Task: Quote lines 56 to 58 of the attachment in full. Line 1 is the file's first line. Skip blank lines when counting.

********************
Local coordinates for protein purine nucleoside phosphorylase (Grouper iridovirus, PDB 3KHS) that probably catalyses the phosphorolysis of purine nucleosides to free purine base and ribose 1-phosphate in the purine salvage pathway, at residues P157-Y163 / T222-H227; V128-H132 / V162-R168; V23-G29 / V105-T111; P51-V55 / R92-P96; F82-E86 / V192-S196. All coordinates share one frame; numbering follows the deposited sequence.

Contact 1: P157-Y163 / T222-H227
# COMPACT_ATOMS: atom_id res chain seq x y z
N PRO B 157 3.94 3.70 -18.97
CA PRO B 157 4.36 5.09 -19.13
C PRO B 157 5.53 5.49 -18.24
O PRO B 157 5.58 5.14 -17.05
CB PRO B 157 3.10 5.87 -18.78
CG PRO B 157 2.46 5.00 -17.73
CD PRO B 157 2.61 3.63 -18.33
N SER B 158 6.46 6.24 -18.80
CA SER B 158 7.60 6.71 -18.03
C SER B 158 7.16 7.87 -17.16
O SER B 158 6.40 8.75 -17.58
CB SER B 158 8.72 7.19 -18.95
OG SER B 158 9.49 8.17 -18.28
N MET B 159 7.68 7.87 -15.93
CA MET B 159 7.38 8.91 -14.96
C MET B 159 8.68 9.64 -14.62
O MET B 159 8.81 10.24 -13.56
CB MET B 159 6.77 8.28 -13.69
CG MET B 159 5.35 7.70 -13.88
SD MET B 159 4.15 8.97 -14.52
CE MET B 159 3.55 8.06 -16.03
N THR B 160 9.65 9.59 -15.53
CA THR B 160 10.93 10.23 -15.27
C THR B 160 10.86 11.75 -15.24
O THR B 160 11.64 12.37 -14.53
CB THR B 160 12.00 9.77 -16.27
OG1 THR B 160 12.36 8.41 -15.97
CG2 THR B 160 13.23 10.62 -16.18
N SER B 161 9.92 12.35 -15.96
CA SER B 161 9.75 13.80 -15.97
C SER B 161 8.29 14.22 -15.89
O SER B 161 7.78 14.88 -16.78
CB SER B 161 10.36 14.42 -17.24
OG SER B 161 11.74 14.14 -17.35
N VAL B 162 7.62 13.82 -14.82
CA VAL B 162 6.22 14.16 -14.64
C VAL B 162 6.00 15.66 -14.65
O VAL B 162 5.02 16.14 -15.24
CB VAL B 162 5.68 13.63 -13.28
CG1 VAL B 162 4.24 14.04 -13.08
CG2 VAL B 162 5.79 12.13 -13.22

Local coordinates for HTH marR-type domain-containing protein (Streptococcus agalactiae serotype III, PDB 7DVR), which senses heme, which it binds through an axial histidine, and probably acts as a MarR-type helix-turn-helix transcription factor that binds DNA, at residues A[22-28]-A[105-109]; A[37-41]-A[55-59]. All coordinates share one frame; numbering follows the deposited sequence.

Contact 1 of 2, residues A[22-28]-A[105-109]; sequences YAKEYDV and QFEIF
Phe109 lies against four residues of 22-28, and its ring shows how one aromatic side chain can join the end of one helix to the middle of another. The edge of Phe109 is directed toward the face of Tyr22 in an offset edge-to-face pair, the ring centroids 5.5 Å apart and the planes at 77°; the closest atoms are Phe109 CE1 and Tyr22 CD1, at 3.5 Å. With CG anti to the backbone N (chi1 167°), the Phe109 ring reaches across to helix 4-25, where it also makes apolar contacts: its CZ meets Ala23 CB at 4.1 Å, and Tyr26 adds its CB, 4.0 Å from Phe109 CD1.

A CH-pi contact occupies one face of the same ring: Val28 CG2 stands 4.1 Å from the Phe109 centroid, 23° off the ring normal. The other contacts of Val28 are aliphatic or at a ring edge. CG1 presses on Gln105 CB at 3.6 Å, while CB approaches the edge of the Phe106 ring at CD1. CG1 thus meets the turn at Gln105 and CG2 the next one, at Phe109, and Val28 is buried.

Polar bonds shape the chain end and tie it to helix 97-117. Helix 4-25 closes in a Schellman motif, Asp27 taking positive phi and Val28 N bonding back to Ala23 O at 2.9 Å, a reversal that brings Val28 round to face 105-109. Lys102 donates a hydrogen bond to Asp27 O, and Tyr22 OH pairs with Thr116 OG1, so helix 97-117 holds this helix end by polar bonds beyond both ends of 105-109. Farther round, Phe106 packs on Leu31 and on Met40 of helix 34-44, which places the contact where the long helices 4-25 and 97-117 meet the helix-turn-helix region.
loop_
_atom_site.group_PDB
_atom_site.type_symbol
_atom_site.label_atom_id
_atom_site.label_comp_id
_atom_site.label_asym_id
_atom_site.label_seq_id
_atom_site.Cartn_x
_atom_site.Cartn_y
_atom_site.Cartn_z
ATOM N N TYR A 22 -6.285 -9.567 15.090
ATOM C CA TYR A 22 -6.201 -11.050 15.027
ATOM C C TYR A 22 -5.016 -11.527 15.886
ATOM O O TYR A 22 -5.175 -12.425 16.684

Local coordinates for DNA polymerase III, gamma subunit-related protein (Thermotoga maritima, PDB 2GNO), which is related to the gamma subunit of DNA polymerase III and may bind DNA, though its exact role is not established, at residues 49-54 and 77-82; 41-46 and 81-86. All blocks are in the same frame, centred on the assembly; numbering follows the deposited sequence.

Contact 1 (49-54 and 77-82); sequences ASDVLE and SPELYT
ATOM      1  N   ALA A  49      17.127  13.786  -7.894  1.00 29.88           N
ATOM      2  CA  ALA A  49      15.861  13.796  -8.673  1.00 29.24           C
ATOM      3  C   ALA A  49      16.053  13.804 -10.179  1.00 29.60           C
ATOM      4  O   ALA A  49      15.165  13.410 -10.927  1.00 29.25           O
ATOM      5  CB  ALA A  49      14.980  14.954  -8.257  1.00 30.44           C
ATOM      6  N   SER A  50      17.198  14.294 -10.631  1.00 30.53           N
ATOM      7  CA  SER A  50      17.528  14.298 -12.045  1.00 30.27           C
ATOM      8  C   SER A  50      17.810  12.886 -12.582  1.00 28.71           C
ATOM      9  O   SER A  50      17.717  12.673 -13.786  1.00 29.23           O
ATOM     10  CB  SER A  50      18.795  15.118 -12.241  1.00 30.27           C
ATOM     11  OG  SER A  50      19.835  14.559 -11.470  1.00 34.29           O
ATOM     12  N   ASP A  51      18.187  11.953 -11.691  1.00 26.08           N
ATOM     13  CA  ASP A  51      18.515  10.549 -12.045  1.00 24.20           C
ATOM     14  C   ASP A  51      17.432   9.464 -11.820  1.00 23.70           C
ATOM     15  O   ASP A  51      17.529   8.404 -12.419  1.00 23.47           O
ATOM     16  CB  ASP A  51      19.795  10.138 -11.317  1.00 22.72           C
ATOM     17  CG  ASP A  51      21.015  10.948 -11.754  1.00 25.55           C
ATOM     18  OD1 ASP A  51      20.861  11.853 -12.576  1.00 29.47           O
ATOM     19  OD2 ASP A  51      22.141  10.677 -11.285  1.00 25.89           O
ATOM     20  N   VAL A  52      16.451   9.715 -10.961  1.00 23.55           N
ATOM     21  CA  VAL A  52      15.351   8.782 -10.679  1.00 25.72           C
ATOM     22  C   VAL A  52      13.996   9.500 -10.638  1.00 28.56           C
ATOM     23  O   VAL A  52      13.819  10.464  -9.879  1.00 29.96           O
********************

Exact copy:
_atom_site.label_seq_id
_atom_site.Cartn_x
_atom_site.Cartn_y